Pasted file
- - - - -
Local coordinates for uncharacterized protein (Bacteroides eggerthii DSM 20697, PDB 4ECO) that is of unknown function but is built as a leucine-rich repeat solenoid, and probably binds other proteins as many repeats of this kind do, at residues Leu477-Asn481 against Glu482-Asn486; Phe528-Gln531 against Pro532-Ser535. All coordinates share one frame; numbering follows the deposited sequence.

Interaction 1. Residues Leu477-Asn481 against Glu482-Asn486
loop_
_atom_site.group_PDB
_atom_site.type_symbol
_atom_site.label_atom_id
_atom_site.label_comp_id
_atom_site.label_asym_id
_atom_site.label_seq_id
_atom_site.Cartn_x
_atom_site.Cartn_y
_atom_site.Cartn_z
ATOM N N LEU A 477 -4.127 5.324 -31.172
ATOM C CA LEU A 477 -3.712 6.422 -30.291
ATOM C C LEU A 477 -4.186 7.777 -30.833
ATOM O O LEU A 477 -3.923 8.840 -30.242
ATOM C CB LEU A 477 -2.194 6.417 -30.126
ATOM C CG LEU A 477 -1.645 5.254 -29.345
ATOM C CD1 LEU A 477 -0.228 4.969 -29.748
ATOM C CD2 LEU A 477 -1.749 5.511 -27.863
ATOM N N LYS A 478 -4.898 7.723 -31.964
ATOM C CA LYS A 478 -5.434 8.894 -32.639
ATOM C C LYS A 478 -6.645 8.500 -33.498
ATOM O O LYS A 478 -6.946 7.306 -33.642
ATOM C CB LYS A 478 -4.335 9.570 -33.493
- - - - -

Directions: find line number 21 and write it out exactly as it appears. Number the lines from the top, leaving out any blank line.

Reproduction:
ATOM N N LYS A 478 -4.898 7.723 -31.964